"An extraordinary achievement by a writer destined for greatness." –Jon Land, USA Today bestselling author of the Caitlin Strong novels
"A gripping tale of a dream vacation that goes horribly wrong." –Mark Alpert, internationally bestselling author of Saint Joan of New York
Trapped on a storm-damaged yacht, a grieving woman must conquer her worst fears and fight for her life, in a story described as The Shining on a yacht.
Dr. Dagny Steele is on the verge of fulfilling her lifelong calling to become a pediatric surgeon when the sudden death of her daughter sends her into a crushing depression. Grief stricken and desperate to heal, she takes a leave of absence and sails across the Indian Ocean with her husband. Dagny begins to recover from her tragic loss when her voyage turns into a nightmare.
Isolated and hunted at sea, can she survive a deadly crucible?
I wanted to die.
I leaned into the crib and brushed my fingers over Emma’s teddy bear, a stuffed animal larger than she had ever been. The velour fabric felt cool and still—the opposite of Emma during her short life—her three-month, impossibly brief existence. She had come and gone so quickly; it was almost possible to imagine she had never lived at all. Almost. Some mornings, I awakened and experienced a few seconds of peace, before remembering what had happened, then reality would rush into me like a cold wind.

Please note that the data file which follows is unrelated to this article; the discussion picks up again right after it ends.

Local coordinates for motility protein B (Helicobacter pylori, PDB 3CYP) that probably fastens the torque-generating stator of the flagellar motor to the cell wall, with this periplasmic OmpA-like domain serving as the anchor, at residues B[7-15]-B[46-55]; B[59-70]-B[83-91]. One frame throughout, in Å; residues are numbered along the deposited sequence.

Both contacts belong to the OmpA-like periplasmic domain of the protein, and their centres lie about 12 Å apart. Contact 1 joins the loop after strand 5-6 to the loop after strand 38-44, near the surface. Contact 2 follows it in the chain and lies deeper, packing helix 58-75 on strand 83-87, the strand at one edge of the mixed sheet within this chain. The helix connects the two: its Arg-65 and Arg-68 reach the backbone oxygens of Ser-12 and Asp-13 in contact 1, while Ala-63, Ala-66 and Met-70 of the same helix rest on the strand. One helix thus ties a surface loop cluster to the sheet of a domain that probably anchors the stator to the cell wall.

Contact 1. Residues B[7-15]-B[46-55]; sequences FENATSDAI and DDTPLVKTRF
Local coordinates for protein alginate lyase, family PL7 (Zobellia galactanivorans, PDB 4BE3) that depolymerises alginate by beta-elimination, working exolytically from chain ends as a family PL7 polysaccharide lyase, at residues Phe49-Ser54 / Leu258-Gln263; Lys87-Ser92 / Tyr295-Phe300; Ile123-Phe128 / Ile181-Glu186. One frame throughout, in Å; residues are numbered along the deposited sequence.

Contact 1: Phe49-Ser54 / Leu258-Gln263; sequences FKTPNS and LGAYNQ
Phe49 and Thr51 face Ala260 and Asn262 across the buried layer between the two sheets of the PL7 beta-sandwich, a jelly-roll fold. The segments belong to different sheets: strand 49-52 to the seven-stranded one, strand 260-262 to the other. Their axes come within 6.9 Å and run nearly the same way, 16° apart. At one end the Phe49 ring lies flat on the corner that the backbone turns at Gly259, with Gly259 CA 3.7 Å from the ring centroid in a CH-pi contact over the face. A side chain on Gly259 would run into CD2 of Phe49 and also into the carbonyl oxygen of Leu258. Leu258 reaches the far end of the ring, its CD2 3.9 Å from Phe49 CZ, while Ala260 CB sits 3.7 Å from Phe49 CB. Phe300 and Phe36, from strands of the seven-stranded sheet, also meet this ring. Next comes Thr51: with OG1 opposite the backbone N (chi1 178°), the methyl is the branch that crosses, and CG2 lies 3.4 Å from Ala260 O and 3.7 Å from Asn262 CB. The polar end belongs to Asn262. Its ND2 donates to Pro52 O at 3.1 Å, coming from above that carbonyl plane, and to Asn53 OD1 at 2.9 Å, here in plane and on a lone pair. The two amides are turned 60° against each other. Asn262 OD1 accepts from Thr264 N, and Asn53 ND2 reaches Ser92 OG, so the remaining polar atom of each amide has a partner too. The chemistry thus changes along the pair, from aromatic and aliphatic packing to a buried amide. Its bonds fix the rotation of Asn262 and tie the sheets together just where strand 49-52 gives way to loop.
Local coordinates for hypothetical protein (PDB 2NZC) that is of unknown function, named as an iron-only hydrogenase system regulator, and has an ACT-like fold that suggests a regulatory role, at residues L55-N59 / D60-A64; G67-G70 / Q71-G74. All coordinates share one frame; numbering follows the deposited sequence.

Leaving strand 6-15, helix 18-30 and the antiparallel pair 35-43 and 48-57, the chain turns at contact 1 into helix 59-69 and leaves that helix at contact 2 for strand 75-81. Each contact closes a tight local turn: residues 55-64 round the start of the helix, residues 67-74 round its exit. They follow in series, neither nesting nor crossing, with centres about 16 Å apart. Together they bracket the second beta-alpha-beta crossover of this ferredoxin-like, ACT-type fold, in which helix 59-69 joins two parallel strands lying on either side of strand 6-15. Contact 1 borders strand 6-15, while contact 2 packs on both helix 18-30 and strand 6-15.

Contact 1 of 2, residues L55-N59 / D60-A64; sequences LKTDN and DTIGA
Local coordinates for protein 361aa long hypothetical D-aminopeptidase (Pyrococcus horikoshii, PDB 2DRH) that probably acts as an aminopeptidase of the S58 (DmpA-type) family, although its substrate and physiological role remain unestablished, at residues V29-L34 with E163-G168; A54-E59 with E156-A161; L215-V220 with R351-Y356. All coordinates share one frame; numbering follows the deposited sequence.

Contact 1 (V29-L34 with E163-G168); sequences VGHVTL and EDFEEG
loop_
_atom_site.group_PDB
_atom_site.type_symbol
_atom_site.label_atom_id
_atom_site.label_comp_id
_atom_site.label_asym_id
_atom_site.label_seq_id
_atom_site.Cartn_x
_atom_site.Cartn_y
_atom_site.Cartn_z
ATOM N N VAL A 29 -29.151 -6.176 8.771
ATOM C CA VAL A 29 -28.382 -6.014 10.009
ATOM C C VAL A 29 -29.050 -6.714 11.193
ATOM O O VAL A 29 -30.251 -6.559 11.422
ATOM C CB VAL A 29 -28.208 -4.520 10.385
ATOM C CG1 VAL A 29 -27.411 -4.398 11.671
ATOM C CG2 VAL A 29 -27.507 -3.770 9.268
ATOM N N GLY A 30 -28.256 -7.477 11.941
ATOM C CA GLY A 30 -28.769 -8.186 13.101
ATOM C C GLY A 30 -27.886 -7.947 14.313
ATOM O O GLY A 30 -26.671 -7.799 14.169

My baby girl is dead.
The teddy bear’s stitched eyes stared back at me. I had been so careful buying non-toxic bath toys and dolls free of choking hazards. Every object in the room was childproof, from the one-inch gaps between crib slats to the electrical outlet covers. I had given it all so much thought.
A tear wet my cheek, smearing my mascara, and I hugged the teddy bear against my chest. I could still smell the sweet, floral scent of baby powder, and I pictured the first time Emma smiled at me—her cheeks fat and rosy.
My eyes burned, and the crib blurred in my vision. The floor shifted under me, as if the carpet had transformed into desert sand, and the world rushed past me, moving on without me, jostling me like a leaf blowing down the side of the road, without direction, without hope.